Durbin Questions Nuclear Experts at Senate Hearing

Questions follow Durbin -- Kirk hearing on Illinois nuclear power plants

[WASHINGTON, D.C.] – U.S. Senator Dick Durbin (D-IL) today questioned the Chairman of the U.S. Nuclear Regulatory Commission, Gregory Jaczko, and the Department of Energy’s Acting Assistant Secretary for Nuclear Energy, Dr. Peter Lyons, about the safety of nuclear power plants in the United States and the prospect of renewing the U.S.’s interest in research into the reprocessing of nuclear fuel – as is being done in countries like France, Britain and Russia. Last week, Durbin and Senator Mark Kirk (R-IL) held a hearing in Chicago on nuclear power plant safety in Illinois.


“Senator Kirk and I had a hearing last week because, in Illinois, we are so nuclear power dependent with half of the electricity in our state generated by nuclear power,” said Durbin. “Additionally, 4 of the 11 generators in Illinois are the same design as Fukushima. At the hearing, we had a long conversation about many things including the nuclear waste on site. I’d like to hear your thoughts on whether or not the United States should renew its interest in researching the reprocessing of nuclear fuel.”


Today’s hearing was held in the Appropriations Subcommittee on Energy and Water Development, of which Durbin is a member, and entitled: “A review of Nuclear Safety in Light of the Impact of Natural Disasters on Japanese Nuclear Facilities.” There are 23 U.S. nuclear plants that have designs that are similar to those in Japan. In Illinois, both the Dresden and Quad Cities plants are the same design and age as the reactors in Fukushima. To date, many entities have initiated a review of our nuclear energy facilities.


[Text of Durbin’s remarks submitted for the record at today’s hearing are below]


Senator Durbin

Opening Statement

Energy and Water Development Appropriations Subcommittee Hearing


I want to thank the Chairwoman for convening this hearing to look into the safety at our nation’s nuclear power plants.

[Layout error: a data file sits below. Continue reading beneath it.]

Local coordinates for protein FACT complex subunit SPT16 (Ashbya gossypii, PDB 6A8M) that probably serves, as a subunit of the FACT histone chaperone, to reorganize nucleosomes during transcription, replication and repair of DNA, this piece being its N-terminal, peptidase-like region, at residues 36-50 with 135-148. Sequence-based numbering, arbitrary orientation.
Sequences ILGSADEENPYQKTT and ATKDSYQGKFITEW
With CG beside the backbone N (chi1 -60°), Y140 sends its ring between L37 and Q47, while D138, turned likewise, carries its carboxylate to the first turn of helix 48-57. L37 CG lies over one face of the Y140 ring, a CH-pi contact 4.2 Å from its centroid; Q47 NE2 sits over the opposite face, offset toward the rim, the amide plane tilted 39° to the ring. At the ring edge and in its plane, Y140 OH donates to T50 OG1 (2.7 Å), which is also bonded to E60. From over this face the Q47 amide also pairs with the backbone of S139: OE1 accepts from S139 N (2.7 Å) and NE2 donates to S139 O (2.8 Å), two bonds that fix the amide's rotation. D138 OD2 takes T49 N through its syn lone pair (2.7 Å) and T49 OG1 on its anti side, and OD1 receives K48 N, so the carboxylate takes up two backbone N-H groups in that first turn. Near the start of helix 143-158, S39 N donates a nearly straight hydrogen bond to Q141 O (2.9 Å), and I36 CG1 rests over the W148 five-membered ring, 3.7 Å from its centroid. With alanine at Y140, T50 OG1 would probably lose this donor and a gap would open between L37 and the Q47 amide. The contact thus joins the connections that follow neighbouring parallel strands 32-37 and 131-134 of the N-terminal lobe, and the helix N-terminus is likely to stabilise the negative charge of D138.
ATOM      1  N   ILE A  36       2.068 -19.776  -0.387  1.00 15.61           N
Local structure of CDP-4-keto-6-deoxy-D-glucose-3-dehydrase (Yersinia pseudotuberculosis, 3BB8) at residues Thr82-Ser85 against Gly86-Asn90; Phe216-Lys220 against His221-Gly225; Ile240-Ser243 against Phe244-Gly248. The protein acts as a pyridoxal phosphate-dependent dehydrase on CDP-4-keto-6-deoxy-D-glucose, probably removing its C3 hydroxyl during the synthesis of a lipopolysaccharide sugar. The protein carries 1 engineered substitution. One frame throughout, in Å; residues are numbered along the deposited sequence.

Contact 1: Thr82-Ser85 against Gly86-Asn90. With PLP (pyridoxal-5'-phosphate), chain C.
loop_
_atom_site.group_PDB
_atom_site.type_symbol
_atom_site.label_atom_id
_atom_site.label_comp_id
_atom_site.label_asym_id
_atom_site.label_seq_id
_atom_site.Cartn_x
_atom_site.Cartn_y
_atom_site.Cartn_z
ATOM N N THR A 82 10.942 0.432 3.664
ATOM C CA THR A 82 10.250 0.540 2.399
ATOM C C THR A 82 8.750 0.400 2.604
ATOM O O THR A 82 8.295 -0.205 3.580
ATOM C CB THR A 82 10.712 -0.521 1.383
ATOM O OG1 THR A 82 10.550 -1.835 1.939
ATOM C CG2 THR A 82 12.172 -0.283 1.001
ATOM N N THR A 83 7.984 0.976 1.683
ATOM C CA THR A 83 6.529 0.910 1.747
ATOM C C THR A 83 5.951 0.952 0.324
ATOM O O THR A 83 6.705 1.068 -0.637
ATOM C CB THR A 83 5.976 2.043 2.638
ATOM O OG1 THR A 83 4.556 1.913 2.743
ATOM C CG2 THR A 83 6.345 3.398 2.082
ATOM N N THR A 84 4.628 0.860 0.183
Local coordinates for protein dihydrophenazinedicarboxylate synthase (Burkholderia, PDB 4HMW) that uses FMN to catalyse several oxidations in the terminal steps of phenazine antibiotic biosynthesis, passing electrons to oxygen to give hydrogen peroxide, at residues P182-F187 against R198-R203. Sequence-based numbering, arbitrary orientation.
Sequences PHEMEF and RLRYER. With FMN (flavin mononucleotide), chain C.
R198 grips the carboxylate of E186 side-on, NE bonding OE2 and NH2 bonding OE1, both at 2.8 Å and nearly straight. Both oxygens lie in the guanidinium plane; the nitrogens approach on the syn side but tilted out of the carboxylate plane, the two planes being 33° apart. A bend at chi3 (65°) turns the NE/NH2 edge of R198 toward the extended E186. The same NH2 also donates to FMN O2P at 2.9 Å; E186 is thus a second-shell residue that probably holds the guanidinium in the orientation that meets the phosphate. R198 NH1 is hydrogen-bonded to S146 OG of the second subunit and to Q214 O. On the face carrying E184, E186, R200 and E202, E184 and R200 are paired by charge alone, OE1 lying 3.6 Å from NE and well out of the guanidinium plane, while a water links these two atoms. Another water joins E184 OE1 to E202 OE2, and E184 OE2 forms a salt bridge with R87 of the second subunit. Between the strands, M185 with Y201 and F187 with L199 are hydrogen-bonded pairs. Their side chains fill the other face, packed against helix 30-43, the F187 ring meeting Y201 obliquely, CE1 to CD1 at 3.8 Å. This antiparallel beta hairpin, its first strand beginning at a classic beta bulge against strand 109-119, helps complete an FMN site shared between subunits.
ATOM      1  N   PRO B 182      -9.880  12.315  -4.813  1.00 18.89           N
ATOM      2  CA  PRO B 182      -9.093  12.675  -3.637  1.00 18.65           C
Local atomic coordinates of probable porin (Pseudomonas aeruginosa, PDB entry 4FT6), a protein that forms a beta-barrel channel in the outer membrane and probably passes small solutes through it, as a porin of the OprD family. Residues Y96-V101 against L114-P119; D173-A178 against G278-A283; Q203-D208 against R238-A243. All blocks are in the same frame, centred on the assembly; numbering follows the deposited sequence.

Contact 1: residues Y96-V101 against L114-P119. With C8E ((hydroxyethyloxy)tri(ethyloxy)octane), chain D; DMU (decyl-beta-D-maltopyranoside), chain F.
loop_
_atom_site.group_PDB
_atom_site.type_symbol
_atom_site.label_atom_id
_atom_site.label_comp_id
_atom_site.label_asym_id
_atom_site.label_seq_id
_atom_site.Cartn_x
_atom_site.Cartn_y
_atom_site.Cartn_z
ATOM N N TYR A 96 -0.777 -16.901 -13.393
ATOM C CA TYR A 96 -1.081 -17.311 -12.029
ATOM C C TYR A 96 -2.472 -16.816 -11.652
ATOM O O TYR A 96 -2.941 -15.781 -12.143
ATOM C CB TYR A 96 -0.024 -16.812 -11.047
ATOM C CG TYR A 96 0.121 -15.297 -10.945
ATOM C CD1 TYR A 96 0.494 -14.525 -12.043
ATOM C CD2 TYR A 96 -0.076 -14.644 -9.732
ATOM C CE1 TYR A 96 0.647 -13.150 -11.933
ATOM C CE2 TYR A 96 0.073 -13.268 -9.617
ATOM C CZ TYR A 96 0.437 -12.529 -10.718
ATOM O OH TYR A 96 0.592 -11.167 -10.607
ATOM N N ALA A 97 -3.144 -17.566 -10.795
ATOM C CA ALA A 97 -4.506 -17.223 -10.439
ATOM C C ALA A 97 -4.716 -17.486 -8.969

Let me begin by extending my heartfelt condolences to those affected by the recent tragic events in Japan.


The devastation of the Fukushima Dai-ichi nuclear plant by an earthquake and subsequent tsunami has caused the evacuation of over 350, 000 people.


As we speak, crews of nuclear engineers, fire fighters, and plant workers are working around the clock to place the plant’s reactors into a stable, cold shutdown and protect millions of people from the harmful releases of radioactive materials.


The question before us now is: what can we learn from the disasters in Japan and how might those lessons apply to the safety practices at our own plants and our own emergency planning?



US Nuclear Generation


There are 104 nuclear reactors in the United State, providing 20% of our electricity.


My own home state of Illinois ranks first in nuclear power generation with 11 reactors at 6 plants—accounting for one-tenth of the nuclear power generated in this country.


Given the amount of electricity it produces, we cannot maintain our standard of living without nuclear power.


And, as Secretary Chu has stated, nuclear energy will undoubtedly be a part of future electricity generation in our country.


Therefore, we can’t ignore issues surrounding the safety and reliability of nuclear reactors and our readiness for accidents at these facilities.



Fuel Cycle


Beyond ensuring the safety of reactors and on-site spent fuel pools, fuel management needs to be re-evaluated. The ‘once-through’ fuel cycle currently used in this country may not make economic sense anymore.


Because a lot of our power is generated from nuclear sources, Illinois has more commercial nuclear waste than any other state and is home to the only fuel conversion plant in the country.


We are acutely aware of the need for safe and efficient policies handling spent nuclear waste.


I’d like to see a renewed interest in research into the reprocessing of nuclear fuel. This technology is being used in France, Britain, and Russia and I think offers some potential for this country.


In addition, we are awaiting the report of the Department of Energy’s Blue Ribbon Commission on America’s Nuclear Future to provide us with a road map on how we should proceed.





The catastrophic damage done to Japan’s nuclear power plant on March 11th has raised many concerns about the safety of nuclear energy generation.


Four of the 23 nuclear power plants in the U.S. that have the same design as the ones damaged in Japan are in Illinois.


Last week, Senator Kirk and I held a public forum with stakeholders and experts in nuclear energy from the regulatory, industrial, government, and scientific sectors to discuss this issue.


I would like to submit the testimony from that forum for today’s Subcommittee hearing record.


In closing, I look forward to learning more today about what safety standards and practices we have in place to handle a natural disaster at any of our nuclear power plants, and, importantly, what Japan’s ongoing challenges can tell us about our own planning.